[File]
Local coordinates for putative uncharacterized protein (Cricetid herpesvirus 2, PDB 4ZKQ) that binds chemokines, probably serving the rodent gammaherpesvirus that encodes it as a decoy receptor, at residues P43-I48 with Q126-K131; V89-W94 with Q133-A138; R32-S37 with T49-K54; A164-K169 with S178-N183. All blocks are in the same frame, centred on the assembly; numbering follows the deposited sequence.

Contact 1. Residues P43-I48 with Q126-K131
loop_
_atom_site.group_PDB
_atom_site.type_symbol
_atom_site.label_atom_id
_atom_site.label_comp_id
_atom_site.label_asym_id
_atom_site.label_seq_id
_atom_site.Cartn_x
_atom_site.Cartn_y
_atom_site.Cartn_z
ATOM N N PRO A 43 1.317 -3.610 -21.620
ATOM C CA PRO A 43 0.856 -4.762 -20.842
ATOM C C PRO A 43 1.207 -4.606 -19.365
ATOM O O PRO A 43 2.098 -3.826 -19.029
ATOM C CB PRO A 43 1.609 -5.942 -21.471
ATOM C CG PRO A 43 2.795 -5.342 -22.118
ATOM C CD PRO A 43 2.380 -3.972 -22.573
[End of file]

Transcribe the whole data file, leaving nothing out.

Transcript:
Local coordinates for putative uncharacterized protein (Cricetid herpesvirus 2, PDB 4ZKQ) that binds chemokines, probably serving the rodent gammaherpesvirus that encodes it as a decoy receptor, at residues P43-I48 with Q126-K131; V89-W94 with Q133-A138; R32-S37 with T49-K54; A164-K169 with S178-N183. All blocks are in the same frame, centred on the assembly; numbering follows the deposited sequence.

Contact 1. Residues P43-I48 with Q126-K131
loop_
_atom_site.group_PDB
_atom_site.type_symbol
_atom_site.label_atom_id
_atom_site.label_comp_id
_atom_site.label_asym_id
_atom_site.label_seq_id
_atom_site.Cartn_x
_atom_site.Cartn_y
_atom_site.Cartn_z
ATOM N N PRO A 43 1.317 -3.610 -21.620
ATOM C CA PRO A 43 0.856 -4.762 -20.842
ATOM C C PRO A 43 1.207 -4.606 -19.365
ATOM O O PRO A 43 2.098 -3.826 -19.029
ATOM C CB PRO A 43 1.609 -5.942 -21.471
ATOM C CG PRO A 43 2.795 -5.342 -22.118
ATOM C CD PRO A 43 2.380 -3.972 -22.573